By afternoon everyone is back at work bringing in the harvest. Uncle Juan takes Gabriel and Maria aside to make tentative plans for Antonio to spend the next summer working on the Luna brothers' farm. The Márez family returns to Guadalupe. Antonio remembers school will start soon.

Analysis

The incident with Tenorio and Ultima evokes the supernatural, particularly the difference between white and black magic. Tenorio lies to try to achieve his goal of killing Ultima. Antonio reveals the scapula—acting against his oath—to show Tenorio's so-called proof of Ultima's witchcraft is a lie. Yet a burning revenge spurs Tenorio's desire to destroy Ultima, and revenge seems to be the driving force behind most of the evil he does. Tenorio will not give up until he gets his revenge on Ultima, whom he blames "for his daughter's death." Notably, Tenorio's daughter's death may have been presaged by the decomposing clay doll Antonio noticed in Ultima's room (in the previous chapter). This might hint Ultima is fighting the Trementina sisters' black magic with some kind of black magic of her own.

There is no question the Trementina daughters practice black magic, but these chapters raise the question of exactly how white and benevolent all of Ultima's magic really is. She does beneficial things to help others, as exemplified by her curing Lucas. Yet she created and stuck pins in clay figures likely representing each of the three Trementina sisters, which seems more like black magic—which harms or kills others—than white magic. The reader might conclude Ultima most often practices white magic but is an adept in the darker arts. Perhaps the black magic she performs to harm and kill the Trementina witches might be excused because the girls are so evil.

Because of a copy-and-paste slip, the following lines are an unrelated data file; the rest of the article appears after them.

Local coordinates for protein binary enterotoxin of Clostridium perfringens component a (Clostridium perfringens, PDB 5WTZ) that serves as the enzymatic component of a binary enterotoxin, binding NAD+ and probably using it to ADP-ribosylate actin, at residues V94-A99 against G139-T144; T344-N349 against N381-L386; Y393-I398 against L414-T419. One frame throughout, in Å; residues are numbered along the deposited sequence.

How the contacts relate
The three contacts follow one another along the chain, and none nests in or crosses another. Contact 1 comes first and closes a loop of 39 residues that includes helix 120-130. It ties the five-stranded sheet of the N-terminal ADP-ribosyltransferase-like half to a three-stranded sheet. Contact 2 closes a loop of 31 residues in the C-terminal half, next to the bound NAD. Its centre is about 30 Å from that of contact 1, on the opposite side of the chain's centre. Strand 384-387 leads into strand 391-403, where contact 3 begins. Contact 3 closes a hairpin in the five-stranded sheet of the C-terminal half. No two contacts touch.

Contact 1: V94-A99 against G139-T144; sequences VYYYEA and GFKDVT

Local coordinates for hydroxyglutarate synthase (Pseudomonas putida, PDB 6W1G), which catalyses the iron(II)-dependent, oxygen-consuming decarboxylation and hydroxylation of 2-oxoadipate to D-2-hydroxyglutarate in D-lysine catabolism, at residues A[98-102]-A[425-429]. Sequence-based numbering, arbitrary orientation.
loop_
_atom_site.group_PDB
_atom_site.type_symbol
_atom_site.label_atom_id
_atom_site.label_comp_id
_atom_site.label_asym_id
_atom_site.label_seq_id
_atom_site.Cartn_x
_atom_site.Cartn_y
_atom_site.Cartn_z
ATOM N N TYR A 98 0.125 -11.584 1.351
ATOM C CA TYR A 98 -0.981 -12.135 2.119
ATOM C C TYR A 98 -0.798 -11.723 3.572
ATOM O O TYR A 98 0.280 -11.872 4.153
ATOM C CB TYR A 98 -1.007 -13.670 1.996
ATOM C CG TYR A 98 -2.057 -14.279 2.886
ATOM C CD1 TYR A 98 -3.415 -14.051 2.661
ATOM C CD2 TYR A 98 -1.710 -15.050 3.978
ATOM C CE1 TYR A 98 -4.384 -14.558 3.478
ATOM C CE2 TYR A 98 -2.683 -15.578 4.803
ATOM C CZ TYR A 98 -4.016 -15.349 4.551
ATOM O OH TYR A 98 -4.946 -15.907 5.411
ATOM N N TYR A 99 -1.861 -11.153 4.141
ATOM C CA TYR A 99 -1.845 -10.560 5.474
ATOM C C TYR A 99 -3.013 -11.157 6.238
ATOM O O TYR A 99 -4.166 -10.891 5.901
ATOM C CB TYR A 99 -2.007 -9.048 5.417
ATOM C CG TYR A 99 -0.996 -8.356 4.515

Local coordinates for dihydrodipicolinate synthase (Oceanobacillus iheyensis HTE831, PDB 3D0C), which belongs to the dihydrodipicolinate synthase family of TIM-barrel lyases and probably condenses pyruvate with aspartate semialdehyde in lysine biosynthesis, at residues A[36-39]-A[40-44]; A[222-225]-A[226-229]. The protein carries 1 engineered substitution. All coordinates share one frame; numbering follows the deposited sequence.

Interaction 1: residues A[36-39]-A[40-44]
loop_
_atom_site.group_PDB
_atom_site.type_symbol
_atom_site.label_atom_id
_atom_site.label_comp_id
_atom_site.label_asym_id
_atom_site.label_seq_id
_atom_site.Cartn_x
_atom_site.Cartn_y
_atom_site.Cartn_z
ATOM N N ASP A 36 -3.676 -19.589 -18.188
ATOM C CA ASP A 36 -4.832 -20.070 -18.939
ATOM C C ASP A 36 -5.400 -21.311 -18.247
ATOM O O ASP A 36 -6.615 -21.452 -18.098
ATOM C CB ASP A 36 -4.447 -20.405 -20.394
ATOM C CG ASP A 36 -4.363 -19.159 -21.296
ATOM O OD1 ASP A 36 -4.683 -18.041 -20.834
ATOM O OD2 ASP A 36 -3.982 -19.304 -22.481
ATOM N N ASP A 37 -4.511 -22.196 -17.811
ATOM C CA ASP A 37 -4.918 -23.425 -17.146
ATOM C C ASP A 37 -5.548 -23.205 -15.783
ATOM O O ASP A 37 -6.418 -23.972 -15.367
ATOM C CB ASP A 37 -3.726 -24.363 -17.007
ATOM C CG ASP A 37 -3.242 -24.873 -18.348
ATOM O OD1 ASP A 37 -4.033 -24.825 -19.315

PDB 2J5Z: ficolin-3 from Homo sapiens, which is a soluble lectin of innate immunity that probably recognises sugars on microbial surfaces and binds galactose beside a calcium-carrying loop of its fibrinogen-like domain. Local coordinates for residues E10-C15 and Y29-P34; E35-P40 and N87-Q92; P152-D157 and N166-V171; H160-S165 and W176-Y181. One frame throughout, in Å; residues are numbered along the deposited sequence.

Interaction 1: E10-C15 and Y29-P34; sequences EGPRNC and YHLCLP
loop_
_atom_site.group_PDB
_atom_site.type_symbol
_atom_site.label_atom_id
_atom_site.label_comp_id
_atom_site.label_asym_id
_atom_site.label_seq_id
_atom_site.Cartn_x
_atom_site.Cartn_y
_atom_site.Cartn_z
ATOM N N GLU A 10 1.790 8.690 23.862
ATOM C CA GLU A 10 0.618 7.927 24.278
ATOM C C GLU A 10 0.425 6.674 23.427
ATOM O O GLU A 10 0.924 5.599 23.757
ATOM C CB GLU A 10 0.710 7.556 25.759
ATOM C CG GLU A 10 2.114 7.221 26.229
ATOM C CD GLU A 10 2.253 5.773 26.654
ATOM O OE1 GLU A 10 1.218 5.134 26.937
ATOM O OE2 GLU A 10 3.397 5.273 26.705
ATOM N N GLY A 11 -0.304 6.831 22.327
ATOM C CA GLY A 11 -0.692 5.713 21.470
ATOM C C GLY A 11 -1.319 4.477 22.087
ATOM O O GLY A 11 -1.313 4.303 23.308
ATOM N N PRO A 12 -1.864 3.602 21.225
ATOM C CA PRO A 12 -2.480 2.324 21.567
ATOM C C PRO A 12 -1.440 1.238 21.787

The question of Ultima's magic is reinforced when, after Tenorio and the vigilantes leave Gabriel's house, Antonio sees the two needles that were stuck to the top of the door frame are now lying on the ground. Did someone break the cross they made, or did the needles simply fall? The implication here is Ultima broke the cross before stepping out of the house to make it easier for her to pass through the door. If so it's likely Ultima recognized she'd been practicing black magic against Tenorio's daughters. Thus Tenorio's accusations of witchcraft might have been true, at least in this case.

Narciso saves the day when he appeals to the people's traditional means of testing if someone is a witch. The "law by custom" is to have the accused walk through a door on which a cross (the pin cross) has been placed. Appealing to the traditional test for witchcraft appeases the vigilantes, even Tenorio, though his murderous hatred and thirst for revenge does not abate when Ultima seems to pass the test. In an earlier chapter, however, Ultima faced a crucifix without flinching. So perhaps only in this case, when she knows she's been practicing black magic, is Ultima susceptible to a crucifix's harm.

Ultima's owl protects her and those she cares for. It is possible the owl claws out Tenorio's eye as a distraction to allow Ultima to knock down the pin cross on the door so she can walk through it without feeling pain. Everyone present is looking at Tenorio and his wound when suddenly the men see Ultima had passed through the door. So it is certainly possible that she dislodged the cross from the door during the mayhem and was then able to walk through the door. Perhaps the owl, a symbol of the supernatural, does this terrible harm to Tenorio to protect Ultima and her supernatural powers—both white and black. Gouging out the eye may also indicate the owl partially blinds Tenorio to the full range of the magic powers Ultima possesses.